Katrin Freisager

TO BE LIKE YOU (Projection) (all works 2000) opens with a still of the narrow black box of a stage. From a flow of rhythmically dissolving shots, images of groups of slender young women come to the fore. Against the darkly painted wooden partition of the empty set, the models' light skin, plain underwear, and white stockings are brought into relief. They move or stand in choreographically precise poses, turn toward or away from one another, crowd together or separate. At times their focal point seems to be in the middle of the group. Only occasionally does one of the women cast a glance toward the auditorium. This round dance of arms, legs, bellies, and hair only distantly resembles a fashion show—a dance or stage play even less. With her two-minute soundless loop of photographic stills recorded on a DVD and projected onto the wall, Katrin Freisager creates her own painting-related genre out of the photographic image: a group portrait that deviates from itself.

This sequence of changing images in the first space of the gallery is followed in the second by a series of printed stills taken at the same session (in New York, where Freisager has worked regularly since 1996). With the juxtaposition of different formats, one's attention constantly oscillates between attraction and distancing, presence and dispersion. A paradox arises: Freisager stages the feminine body as a surface for social projection and, simultaneously, as absolutely individual. Her models are prototypes of bodies yet are immediately freed from their ideal status by unmistakable skin details. They seem fragile but also strong because they reveal themselves as defenseless with a deliberately icy seductiveness. Their tatty underwear at first undercuts any eroticism. Viewers find themselves directly up against the bodies, extremely close to the moles and marks on the skin, seemingly familiar, only with the next image to find themselves standing far away again, facing a stage. At one point, an intimate regard even falls on the grain of the wood at the back of the stage, which itself becomes like skin in the soft shine of light.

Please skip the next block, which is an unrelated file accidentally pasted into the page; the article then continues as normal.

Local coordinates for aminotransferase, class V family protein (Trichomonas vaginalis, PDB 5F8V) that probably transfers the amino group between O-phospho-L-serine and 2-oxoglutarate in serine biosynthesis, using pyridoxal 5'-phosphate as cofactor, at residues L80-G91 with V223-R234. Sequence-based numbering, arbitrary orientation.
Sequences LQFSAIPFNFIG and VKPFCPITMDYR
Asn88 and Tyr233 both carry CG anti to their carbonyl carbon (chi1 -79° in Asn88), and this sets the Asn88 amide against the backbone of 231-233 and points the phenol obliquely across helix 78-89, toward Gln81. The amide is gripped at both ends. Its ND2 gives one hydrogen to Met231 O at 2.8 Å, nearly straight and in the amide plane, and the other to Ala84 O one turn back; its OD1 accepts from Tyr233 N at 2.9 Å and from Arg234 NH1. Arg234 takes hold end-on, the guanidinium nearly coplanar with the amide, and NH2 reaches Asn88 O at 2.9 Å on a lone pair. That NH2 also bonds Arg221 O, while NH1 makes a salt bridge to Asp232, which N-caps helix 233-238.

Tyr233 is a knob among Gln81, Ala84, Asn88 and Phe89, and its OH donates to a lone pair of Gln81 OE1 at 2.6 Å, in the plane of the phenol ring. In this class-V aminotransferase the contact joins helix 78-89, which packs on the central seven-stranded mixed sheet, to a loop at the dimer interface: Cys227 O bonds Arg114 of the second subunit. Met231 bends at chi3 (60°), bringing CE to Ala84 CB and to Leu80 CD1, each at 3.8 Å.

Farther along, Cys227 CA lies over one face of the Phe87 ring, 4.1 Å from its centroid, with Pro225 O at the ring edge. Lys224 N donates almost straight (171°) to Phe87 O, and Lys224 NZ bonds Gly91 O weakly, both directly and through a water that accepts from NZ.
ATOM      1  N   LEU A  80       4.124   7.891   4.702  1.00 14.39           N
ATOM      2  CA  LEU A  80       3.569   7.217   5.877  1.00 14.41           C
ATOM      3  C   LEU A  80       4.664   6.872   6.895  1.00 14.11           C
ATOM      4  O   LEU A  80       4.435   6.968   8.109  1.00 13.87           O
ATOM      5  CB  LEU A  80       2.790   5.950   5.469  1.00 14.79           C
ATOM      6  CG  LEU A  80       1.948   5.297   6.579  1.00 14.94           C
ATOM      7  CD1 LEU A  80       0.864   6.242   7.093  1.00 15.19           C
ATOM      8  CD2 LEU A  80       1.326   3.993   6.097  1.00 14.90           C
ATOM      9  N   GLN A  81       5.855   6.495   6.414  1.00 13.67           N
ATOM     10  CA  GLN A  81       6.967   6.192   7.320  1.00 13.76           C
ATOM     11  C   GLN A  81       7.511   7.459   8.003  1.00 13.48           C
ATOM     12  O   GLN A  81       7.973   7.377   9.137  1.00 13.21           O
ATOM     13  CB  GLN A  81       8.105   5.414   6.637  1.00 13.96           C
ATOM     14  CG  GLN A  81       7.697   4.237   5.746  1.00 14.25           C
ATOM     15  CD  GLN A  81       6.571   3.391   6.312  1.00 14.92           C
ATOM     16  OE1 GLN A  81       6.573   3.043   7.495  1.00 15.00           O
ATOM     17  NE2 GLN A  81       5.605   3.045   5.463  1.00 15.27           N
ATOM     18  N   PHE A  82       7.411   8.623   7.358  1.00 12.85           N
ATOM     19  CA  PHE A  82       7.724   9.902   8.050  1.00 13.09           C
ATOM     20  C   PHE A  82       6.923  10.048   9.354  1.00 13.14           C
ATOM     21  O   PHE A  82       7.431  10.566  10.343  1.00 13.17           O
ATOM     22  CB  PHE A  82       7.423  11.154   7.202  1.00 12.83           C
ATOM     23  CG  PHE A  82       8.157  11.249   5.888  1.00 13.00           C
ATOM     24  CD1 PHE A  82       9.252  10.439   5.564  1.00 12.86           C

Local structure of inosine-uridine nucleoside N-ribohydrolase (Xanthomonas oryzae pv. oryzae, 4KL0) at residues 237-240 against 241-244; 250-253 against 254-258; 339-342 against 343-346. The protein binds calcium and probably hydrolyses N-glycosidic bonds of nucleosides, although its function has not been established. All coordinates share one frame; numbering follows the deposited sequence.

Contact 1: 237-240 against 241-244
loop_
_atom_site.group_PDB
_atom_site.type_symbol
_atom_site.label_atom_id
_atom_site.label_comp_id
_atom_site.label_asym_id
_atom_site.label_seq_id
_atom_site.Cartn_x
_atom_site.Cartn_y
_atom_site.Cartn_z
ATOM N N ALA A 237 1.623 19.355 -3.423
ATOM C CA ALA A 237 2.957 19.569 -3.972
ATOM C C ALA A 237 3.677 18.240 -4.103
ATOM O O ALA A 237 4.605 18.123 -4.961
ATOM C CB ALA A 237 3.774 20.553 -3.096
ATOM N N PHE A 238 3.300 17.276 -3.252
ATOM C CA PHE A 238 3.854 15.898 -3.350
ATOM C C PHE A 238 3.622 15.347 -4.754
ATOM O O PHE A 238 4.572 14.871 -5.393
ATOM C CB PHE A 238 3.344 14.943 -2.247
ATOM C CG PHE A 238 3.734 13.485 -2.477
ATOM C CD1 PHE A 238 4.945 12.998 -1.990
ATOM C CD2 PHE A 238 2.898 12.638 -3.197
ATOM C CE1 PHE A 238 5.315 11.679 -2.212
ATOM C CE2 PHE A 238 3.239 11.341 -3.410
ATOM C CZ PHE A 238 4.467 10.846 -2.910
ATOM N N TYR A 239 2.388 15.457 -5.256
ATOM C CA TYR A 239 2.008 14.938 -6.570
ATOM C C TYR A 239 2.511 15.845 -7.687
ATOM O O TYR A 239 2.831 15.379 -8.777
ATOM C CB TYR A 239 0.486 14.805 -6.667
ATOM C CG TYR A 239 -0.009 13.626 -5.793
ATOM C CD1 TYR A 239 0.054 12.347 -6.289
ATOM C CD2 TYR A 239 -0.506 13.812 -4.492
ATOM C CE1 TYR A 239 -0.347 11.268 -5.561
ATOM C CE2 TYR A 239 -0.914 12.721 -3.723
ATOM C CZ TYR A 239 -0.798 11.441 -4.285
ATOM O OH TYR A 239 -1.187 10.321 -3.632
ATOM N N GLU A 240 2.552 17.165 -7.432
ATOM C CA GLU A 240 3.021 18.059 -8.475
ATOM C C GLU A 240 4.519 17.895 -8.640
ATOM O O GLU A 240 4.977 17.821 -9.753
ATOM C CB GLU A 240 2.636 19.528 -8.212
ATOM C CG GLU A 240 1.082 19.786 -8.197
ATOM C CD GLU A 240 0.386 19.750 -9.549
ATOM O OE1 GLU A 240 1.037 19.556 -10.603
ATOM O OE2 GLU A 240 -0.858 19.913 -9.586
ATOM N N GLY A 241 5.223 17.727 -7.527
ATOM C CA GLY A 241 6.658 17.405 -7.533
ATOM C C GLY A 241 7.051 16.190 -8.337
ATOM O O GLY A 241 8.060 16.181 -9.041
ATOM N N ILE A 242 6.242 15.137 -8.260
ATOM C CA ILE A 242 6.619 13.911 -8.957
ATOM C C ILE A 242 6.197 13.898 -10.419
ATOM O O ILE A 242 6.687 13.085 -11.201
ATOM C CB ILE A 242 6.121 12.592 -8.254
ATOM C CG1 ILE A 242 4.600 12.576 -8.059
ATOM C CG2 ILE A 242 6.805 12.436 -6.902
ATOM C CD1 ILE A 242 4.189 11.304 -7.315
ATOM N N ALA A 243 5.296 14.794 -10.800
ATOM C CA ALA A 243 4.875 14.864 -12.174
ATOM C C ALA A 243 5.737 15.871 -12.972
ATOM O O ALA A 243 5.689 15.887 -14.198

Freisager's photographs take off with a cool play on the fashion world that ruled the Zurich art scene in the '90s. By shunning the glamorous moment, however, she evokes a fascinating charm, a lightness of being on the other side of nonchalance. The portrait series of young women on a mattress, for which Freisager became known overnight in 1995, had already achieved this ambivalence between posing and lounging, between attention-getting staging and natural body movement. The vertical and frontal views showed a surprising approach to confrontation in the image. Directing the bodies in the shot, Freisager by the same token directs the body of the image, thereby seducing us into a conversation with the body, a dialogue between eyes and skin in space. The works in “To Be Like You” have to do with that identification which grows out of the hard-to-measure distance between people in masses.

Hans Rudolf Reust

Translated from German by Diana Reese.